The remediation plan can focus on providing extra time and practice on skill improvement. This can take place in addition to football practice and classroom time. During this time, the student/player spends focused time on monitored practice with skills either alone or with a coach/teacher or with a peer or parent. Careful guidance and monitoring can insure that this time is efficiently, productively, and correctly used to improve weak skills. Feedback regarding skill improvement and next steps is important along the way. During football practice/class time more advanced concepts and performance can be addressed, knowing that the improvement taking place with the remediation practice will continue to improve performance in the classroom and on the field.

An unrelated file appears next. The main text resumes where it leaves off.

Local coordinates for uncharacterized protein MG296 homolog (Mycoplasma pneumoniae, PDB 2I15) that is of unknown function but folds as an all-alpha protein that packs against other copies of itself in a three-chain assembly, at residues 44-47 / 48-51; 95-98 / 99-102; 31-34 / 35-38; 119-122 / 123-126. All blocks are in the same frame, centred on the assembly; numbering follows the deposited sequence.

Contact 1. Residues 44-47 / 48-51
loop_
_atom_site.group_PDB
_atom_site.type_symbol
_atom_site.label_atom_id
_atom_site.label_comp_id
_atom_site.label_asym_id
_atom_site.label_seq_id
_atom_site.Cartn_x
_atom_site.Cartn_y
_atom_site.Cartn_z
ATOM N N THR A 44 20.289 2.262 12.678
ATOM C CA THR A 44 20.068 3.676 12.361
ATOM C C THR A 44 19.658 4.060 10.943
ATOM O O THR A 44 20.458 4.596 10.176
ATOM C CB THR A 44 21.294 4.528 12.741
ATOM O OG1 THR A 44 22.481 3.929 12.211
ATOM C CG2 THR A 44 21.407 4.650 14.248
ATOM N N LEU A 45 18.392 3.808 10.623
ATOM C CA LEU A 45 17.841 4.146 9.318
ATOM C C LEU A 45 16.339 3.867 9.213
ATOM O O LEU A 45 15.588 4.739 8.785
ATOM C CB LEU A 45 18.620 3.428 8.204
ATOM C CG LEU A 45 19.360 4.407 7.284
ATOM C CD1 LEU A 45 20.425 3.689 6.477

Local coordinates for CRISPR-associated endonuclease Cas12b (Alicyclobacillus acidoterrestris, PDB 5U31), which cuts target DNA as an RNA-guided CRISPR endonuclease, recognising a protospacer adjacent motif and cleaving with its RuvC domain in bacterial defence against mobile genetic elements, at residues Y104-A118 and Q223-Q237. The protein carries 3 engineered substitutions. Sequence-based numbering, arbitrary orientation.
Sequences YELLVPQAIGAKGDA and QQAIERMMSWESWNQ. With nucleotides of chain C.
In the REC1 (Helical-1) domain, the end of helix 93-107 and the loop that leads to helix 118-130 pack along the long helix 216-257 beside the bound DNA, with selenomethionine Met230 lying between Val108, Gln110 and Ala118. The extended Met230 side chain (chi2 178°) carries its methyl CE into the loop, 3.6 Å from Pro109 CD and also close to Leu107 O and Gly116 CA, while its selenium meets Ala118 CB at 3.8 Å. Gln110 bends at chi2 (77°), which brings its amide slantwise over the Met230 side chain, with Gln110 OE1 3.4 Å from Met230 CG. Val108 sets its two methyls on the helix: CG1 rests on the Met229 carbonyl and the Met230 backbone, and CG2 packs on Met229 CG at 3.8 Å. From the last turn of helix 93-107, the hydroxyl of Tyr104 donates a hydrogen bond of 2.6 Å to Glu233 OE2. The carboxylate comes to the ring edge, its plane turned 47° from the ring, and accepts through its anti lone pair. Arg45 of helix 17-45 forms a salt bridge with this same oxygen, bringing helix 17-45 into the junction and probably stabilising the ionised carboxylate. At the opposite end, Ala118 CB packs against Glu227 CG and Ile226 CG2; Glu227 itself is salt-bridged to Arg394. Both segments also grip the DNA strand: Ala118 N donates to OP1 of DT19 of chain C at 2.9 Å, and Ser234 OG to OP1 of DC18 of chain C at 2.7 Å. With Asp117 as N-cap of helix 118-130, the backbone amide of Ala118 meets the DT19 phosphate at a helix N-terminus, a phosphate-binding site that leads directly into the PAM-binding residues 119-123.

The point is that the player/student knows that there is important purpose for the remediation plan and there is a team of people supporting continuous improvement. Stepping back, this thinking can be extended to every player/student in that players/students with strong basic skills can similarly develop in advanced areas and seek additional challenge.
This leads to a more clear definition of what a coach and teacher do. They support the individual growth of each of their individual players/students. And through communication and individualization, everyone involved is motivated to continue to strengthen and develop. A good coach or teacher has experience in knowing the best development plan for each student/player at each developmental stage. I guess this is why the better football teams have lots of assistant coaches. I guess this is why the better teachers could use some assistant teachers... And why does Finland have the top academic test scores in the world? Their classrooms are filled with assistant teachers. Interesting.